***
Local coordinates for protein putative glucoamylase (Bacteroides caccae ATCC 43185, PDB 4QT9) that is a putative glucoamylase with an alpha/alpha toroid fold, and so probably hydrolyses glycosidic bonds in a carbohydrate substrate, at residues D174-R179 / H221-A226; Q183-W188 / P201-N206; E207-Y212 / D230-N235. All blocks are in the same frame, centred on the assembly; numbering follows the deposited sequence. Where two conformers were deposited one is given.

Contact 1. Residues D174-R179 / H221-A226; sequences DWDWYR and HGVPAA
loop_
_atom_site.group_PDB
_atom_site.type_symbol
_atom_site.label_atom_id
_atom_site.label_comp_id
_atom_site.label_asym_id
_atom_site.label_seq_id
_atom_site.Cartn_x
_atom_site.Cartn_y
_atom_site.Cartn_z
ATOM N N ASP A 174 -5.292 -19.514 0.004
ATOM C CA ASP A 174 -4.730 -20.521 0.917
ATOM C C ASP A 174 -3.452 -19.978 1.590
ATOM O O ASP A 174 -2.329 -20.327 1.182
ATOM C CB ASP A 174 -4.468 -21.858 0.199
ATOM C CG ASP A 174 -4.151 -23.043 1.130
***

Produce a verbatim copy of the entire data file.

Local coordinates for protein putative glucoamylase (Bacteroides caccae ATCC 43185, PDB 4QT9) that is a putative glucoamylase with an alpha/alpha toroid fold, and so probably hydrolyses glycosidic bonds in a carbohydrate substrate, at residues D174-R179 / H221-A226; Q183-W188 / P201-N206; E207-Y212 / D230-N235. All blocks are in the same frame, centred on the assembly; numbering follows the deposited sequence. Where two conformers were deposited one is given.

Contact 1. Residues D174-R179 / H221-A226; sequences DWDWYR and HGVPAA
loop_
_atom_site.group_PDB
_atom_site.type_symbol
_atom_site.label_atom_id
_atom_site.label_comp_id
_atom_site.label_asym_id
_atom_site.label_seq_id
_atom_site.Cartn_x
_atom_site.Cartn_y
_atom_site.Cartn_z
ATOM N N ASP A 174 -5.292 -19.514 0.004
ATOM C CA ASP A 174 -4.730 -20.521 0.917
ATOM C C ASP A 174 -3.452 -19.978 1.590
ATOM O O ASP A 174 -2.329 -20.327 1.182
ATOM C CB ASP A 174 -4.468 -21.858 0.199
ATOM C CG ASP A 174 -4.151 -23.043 1.130